By staff writer

January 2019 – 2 min. read

 From the moment former Civil War Major Nathan Boynton laid eyes on the more than 12 acres of sunny, pristine beaches that would later bear his name, Boynton Beach has been a vision.

Beginning with the hotel Boynton built in 1895 as an escape from harsh Michigan winters, through the city’s years as a thriving farming community connected to the country by the Florida East Coast Railroad and later through its evolution into the third-largest municipality in Palm Beach County, Boynton Beach has shown both its resilience and adaptability. The city has weathered the rise and fall of the dairy industry, widespread damage from Hurricane Wilma in 2005 and more than its share of gang-related violence but is heading into 2019 led by a young mayor with his own vision for this community built on sunshine and sand.

And it’s a vision that will take Boynton Beach back to its roots.

“My vision for Boynton Beach is a family-friendly farming and fishing city,” Mayor Steven Grant told Invest: Palm Beach when he sat down with our team in December. “When Henry Flagler built the train station back in the 1920s, that’s what this city was. We’re trying to adopt a version of that designed for the 21st century.”

Part of this vision is the $500 makeover that will transform the city by turning its east end into a walkable and vibrant downtown area. Projects in this massive revitalization broke ground in 2018, and the entire effort is expected to be complete by September 2019. In addition to the four-block Town Square — which will feature a new city hall, library, playground, fire station, parks, amphitheater and parking garage — mixed-use developments like the eight-story Ocean One and the 371-unit Villages at East Ocean Avenue will bring both residential and retail space.

“We have a great retail base here,” Mayor Grant said. “But we’re going to have to start redeveloping that retail presence for the 21st century. Sears, ToysRUs and Sports Authority have all recently closed. We have a lot of the big-box retailers that will need to find a new market or model, and I feel there is a great opportunity now to transform those retail spaces for mixed-use, modern applications, whether it’s co-working spaces or incubators.”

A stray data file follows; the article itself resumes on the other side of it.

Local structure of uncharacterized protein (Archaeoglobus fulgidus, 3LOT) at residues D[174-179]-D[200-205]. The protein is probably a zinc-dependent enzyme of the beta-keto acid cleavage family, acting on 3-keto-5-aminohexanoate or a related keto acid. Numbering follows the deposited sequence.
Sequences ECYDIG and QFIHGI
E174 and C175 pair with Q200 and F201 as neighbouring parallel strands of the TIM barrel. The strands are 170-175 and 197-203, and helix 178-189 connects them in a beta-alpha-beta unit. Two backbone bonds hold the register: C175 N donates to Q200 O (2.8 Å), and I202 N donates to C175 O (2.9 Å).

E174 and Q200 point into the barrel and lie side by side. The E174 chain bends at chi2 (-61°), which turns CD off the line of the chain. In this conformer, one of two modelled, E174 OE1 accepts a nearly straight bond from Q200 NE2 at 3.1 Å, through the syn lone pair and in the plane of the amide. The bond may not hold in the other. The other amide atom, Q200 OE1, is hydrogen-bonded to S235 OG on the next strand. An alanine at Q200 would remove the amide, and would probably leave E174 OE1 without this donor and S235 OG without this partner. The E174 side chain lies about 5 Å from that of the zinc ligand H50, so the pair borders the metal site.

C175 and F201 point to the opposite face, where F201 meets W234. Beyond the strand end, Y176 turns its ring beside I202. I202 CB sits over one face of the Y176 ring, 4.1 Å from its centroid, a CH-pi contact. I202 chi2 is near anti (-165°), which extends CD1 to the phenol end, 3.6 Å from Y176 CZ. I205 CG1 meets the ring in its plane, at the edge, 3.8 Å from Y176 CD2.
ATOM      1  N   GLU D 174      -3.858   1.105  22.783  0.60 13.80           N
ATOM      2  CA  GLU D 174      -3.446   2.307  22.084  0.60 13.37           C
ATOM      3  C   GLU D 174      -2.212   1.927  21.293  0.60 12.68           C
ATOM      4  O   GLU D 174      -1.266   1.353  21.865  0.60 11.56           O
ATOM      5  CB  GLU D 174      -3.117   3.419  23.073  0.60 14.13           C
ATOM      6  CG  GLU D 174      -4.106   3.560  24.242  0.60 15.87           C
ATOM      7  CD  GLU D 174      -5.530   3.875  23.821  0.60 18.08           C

The hope is that moving toward a pedestrian-friendly downtown center with sleek, modern shops and amenities will encourage both residents and visitors alike to spend time in Boynton Beach, sparking economic growth and at the same time instilling a larger sense of community.  “We’re embracing new technology in Boynton Beach to make sure that we’re connecting and working with our residents while we all strive to develop as a community and an economy,” Mayor Grant told Invest:.

With three leaders under the age of 35 (Grant, Commissioner Christina Romelus and Commissioner Justin Katz) forming a three-to-five majority on the Boynton Beach Commission, it seems the long-awaited redevelopment of Boynton Beach is getting the youthful injection it needed. Invest: Palm Beach will be keeping a close eye on Boynton Beach’s transformation in 2019!

For more information on our interviewee and the City of Boynton Beach, visit